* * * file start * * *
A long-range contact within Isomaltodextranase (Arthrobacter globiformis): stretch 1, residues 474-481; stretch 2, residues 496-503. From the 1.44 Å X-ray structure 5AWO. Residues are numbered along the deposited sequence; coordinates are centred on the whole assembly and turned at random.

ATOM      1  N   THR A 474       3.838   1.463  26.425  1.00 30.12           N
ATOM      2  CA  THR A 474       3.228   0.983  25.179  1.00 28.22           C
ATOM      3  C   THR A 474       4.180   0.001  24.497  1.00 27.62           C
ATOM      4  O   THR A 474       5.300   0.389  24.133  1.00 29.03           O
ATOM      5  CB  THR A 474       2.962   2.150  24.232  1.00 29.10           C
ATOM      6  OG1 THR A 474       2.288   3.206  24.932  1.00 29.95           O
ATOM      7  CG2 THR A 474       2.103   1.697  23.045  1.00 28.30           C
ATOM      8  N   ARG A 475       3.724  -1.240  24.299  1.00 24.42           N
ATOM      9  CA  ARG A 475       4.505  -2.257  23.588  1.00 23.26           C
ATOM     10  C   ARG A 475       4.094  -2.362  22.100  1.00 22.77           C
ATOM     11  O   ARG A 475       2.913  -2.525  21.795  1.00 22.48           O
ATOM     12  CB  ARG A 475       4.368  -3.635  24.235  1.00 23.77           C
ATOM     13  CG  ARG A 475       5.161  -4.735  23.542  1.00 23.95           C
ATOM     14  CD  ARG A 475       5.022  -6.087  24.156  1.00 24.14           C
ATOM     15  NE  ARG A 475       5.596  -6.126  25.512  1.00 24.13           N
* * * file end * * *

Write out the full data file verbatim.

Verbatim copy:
A long-range contact within Isomaltodextranase (Arthrobacter globiformis): stretch 1, residues 474-481; stretch 2, residues 496-503. From the 1.44 Å X-ray structure 5AWO. Residues are numbered along the deposited sequence; coordinates are centred on the whole assembly and turned at random.

ATOM      1  N   THR A 474       3.838   1.463  26.425  1.00 30.12           N
ATOM      2  CA  THR A 474       3.228   0.983  25.179  1.00 28.22           C
ATOM      3  C   THR A 474       4.180   0.001  24.497  1.00 27.62           C
ATOM      4  O   THR A 474       5.300   0.389  24.133  1.00 29.03           O
ATOM      5  CB  THR A 474       2.962   2.150  24.232  1.00 29.10           C
ATOM      6  OG1 THR A 474       2.288   3.206  24.932  1.00 29.95           O
ATOM      7  CG2 THR A 474       2.103   1.697  23.045  1.00 28.30           C
ATOM      8  N   ARG A 475       3.724  -1.240  24.299  1.00 24.42           N
ATOM      9  CA  ARG A 475       4.505  -2.257  23.588  1.00 23.26           C
ATOM     10  C   ARG A 475       4.094  -2.362  22.100  1.00 22.77           C
ATOM     11  O   ARG A 475       2.913  -2.525  21.795  1.00 22.48           O
ATOM     12  CB  ARG A 475       4.368  -3.635  24.235  1.00 23.77           C
ATOM     13  CG  ARG A 475       5.161  -4.735  23.542  1.00 23.95           C
ATOM     14  CD  ARG A 475       5.022  -6.087  24.156  1.00 24.14           C
ATOM     15  NE  ARG A 475       5.596  -6.126  25.512  1.00 24.13           N